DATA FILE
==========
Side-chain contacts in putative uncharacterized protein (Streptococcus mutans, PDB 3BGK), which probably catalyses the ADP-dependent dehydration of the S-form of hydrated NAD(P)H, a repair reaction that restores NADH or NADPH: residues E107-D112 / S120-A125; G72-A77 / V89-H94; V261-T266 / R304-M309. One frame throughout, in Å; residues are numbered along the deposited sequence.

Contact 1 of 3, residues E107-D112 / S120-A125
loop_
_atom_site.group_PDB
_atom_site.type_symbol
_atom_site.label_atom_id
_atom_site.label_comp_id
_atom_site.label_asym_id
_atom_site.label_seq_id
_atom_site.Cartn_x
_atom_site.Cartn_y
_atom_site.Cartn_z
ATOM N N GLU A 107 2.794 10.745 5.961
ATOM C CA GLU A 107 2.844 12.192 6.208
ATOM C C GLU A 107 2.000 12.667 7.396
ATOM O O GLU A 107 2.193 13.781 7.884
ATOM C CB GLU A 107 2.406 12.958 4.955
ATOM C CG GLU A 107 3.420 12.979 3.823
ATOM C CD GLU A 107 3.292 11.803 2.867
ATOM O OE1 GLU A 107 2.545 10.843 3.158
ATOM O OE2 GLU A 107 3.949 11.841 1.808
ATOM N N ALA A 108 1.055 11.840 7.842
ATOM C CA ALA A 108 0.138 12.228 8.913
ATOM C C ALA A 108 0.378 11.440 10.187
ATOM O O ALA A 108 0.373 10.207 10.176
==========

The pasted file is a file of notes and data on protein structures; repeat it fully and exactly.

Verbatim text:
Side-chain contacts in putative uncharacterized protein (Streptococcus mutans, PDB 3BGK), which probably catalyses the ADP-dependent dehydration of the S-form of hydrated NAD(P)H, a repair reaction that restores NADH or NADPH: residues E107-D112 / S120-A125; G72-A77 / V89-H94; V261-T266 / R304-M309. One frame throughout, in Å; residues are numbered along the deposited sequence.

Contact 1 of 3, residues E107-D112 / S120-A125
loop_
_atom_site.group_PDB
_atom_site.type_symbol
_atom_site.label_atom_id
_atom_site.label_comp_id
_atom_site.label_asym_id
_atom_site.label_seq_id
_atom_site.Cartn_x
_atom_site.Cartn_y
_atom_site.Cartn_z
ATOM N N GLU A 107 2.794 10.745 5.961
ATOM C CA GLU A 107 2.844 12.192 6.208
ATOM C C GLU A 107 2.000 12.667 7.396
ATOM O O GLU A 107 2.193 13.781 7.884
ATOM C CB GLU A 107 2.406 12.958 4.955
ATOM C CG GLU A 107 3.420 12.979 3.823
ATOM C CD GLU A 107 3.292 11.803 2.867
ATOM O OE1 GLU A 107 2.545 10.843 3.158
ATOM O OE2 GLU A 107 3.949 11.841 1.808
ATOM N N ALA A 108 1.055 11.840 7.842
ATOM C CA ALA A 108 0.138 12.228 8.913
ATOM C C ALA A 108 0.378 11.440 10.187
ATOM O O ALA A 108 0.373 10.207 10.176